MINNEAPOLIS — In this Boston Red Sox lineup that’s packed with potent bats, Xander Bogaerts has fast become the best of an imposing bunch.

The 23-year-old shortstop from Aruba has been an awfully tough out at Minnesota this weekend.

Bogaerts tacked four more hits on his majors-most total, including a two-run homer to help the Red Sox break away late to beat the Twins 15-4 on Saturday.

“Bogey’s exciting to watch each and every day,” Manager John Farrell said after Bogaerts followed a 4 for 5, four-RBI night with a 4 for 5, four-run, three-RBI afternoon. He homered for the second straight day and raised his AL-best batting average to .358.

The highest-scoring team in the majors managed to post a season high in runs, with five apiece in the eighth and ninth against the league-worst Twins. Jackie Bradley Jr. hit a three-run homer in the first, Sandy Leon went 4 for 4 with two RBI and David Ortiz had three more hits against his former team. Mookie Betts and Chris Young drove in two runs each.

“I think we’re a pretty special offense,” Bradley said, adding: “When somebody doesn’t get the job done, we have a whole lot of faith in the next person.”

Kurt Suzuki hit a three-run homer in the fourth inning off Eduardo Rodriguez, but the Twins managed only one hit against five Red Sox relievers over 51/3 scoreless innings. Heath Hembree (3-0) was the first one, retiring Byung Ho Park on an infield popup to finish the fifth with two runners on base and the score 4-all.

Rodriguez tied his career high with four walks, in his shortest of three starts since returning from the disabled list.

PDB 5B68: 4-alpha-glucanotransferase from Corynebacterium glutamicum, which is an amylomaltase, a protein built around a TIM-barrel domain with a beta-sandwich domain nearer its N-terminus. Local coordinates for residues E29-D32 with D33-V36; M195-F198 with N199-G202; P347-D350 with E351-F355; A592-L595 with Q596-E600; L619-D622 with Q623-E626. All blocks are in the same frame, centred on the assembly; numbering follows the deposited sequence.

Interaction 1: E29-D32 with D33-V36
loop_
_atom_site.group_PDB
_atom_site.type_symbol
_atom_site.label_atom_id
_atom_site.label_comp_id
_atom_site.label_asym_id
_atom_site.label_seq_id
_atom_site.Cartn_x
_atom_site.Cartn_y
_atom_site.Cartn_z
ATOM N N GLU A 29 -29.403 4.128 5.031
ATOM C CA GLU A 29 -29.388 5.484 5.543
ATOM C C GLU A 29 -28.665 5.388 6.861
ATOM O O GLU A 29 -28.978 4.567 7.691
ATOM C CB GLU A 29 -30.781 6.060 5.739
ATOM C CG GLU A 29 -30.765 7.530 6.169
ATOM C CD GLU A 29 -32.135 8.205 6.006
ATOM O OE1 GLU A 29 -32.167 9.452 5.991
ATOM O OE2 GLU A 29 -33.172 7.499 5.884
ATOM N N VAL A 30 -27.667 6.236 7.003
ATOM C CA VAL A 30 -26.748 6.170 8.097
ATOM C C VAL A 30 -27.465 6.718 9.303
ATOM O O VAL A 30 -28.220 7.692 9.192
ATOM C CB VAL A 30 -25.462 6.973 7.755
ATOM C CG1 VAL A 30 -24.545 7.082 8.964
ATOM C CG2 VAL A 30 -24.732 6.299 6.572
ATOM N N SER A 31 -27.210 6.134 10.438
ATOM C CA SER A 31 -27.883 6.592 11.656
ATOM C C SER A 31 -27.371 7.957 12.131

Kyle Gibson (0-4) pitched for the first time since April 22, returning from the disabled list to quite the test with a team averaging nearly six runs per game.

Bogaerts used some heads-up hustle to score the go-ahead run in the sixth.

He led off the inning with a single, then beat a relay on a ground ball by Ortiz that second baseman Brian Dozier first bobbled. Ortiz was thrown out at first, but Bogaerts never stopped running and slid safely into third. He scored on a sacrifice fly.

“There’s nobody that can cover third base in that situation other than myself,” Gibson said. “It’s kind of a learn by failure, really.”

The play was made possible by the infield shift for Ortiz and the speed and sensibility of the young Bogaerts.

“I just knew no one was going to be there,” Bogaerts said. “If he makes the play, it’s a double play for sure. But once I saw him miss it, I was going.”

By the end of a sweltering game that crawled to completion in 3 hours, 45 minutes, the heads-up play hardly mattered.


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